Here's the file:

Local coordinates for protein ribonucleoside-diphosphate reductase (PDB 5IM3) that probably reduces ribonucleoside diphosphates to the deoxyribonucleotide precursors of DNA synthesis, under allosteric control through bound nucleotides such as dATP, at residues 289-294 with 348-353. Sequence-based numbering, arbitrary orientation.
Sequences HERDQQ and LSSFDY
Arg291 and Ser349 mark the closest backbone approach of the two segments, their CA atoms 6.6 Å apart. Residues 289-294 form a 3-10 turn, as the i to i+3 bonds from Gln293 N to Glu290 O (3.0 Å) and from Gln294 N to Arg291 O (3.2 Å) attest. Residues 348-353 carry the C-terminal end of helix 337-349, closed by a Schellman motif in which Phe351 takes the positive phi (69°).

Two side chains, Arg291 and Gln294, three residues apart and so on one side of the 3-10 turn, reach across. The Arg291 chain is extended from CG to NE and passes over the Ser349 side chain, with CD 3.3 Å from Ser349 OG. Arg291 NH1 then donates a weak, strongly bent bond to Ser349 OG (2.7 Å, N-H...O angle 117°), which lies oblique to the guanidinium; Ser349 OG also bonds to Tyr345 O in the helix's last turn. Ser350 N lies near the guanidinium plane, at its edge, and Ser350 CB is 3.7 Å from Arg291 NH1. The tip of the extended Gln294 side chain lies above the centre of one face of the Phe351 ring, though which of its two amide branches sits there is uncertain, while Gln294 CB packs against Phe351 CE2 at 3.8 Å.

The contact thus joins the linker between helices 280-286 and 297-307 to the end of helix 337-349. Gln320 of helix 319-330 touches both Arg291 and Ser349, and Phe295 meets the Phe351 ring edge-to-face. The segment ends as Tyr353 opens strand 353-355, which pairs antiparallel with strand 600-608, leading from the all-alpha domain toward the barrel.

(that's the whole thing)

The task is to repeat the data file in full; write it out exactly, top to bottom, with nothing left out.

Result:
Local coordinates for protein ribonucleoside-diphosphate reductase (PDB 5IM3) that probably reduces ribonucleoside diphosphates to the deoxyribonucleotide precursors of DNA synthesis, under allosteric control through bound nucleotides such as dATP, at residues 289-294 with 348-353. Sequence-based numbering, arbitrary orientation.
Sequences HERDQQ and LSSFDY
Arg291 and Ser349 mark the closest backbone approach of the two segments, their CA atoms 6.6 Å apart. Residues 289-294 form a 3-10 turn, as the i to i+3 bonds from Gln293 N to Glu290 O (3.0 Å) and from Gln294 N to Arg291 O (3.2 Å) attest. Residues 348-353 carry the C-terminal end of helix 337-349, closed by a Schellman motif in which Phe351 takes the positive phi (69°).

Two side chains, Arg291 and Gln294, three residues apart and so on one side of the 3-10 turn, reach across. The Arg291 chain is extended from CG to NE and passes over the Ser349 side chain, with CD 3.3 Å from Ser349 OG. Arg291 NH1 then donates a weak, strongly bent bond to Ser349 OG (2.7 Å, N-H...O angle 117°), which lies oblique to the guanidinium; Ser349 OG also bonds to Tyr345 O in the helix's last turn. Ser350 N lies near the guanidinium plane, at its edge, and Ser350 CB is 3.7 Å from Arg291 NH1. The tip of the extended Gln294 side chain lies above the centre of one face of the Phe351 ring, though which of its two amide branches sits there is uncertain, while Gln294 CB packs against Phe351 CE2 at 3.8 Å.

The contact thus joins the linker between helices 280-286 and 297-307 to the end of helix 337-349. Gln320 of helix 319-330 touches both Arg291 and Ser349, and Phe295 meets the Phe351 ring edge-to-face. The segment ends as Tyr353 opens strand 353-355, which pairs antiparallel with strand 600-608, leading from the all-alpha domain toward the barrel.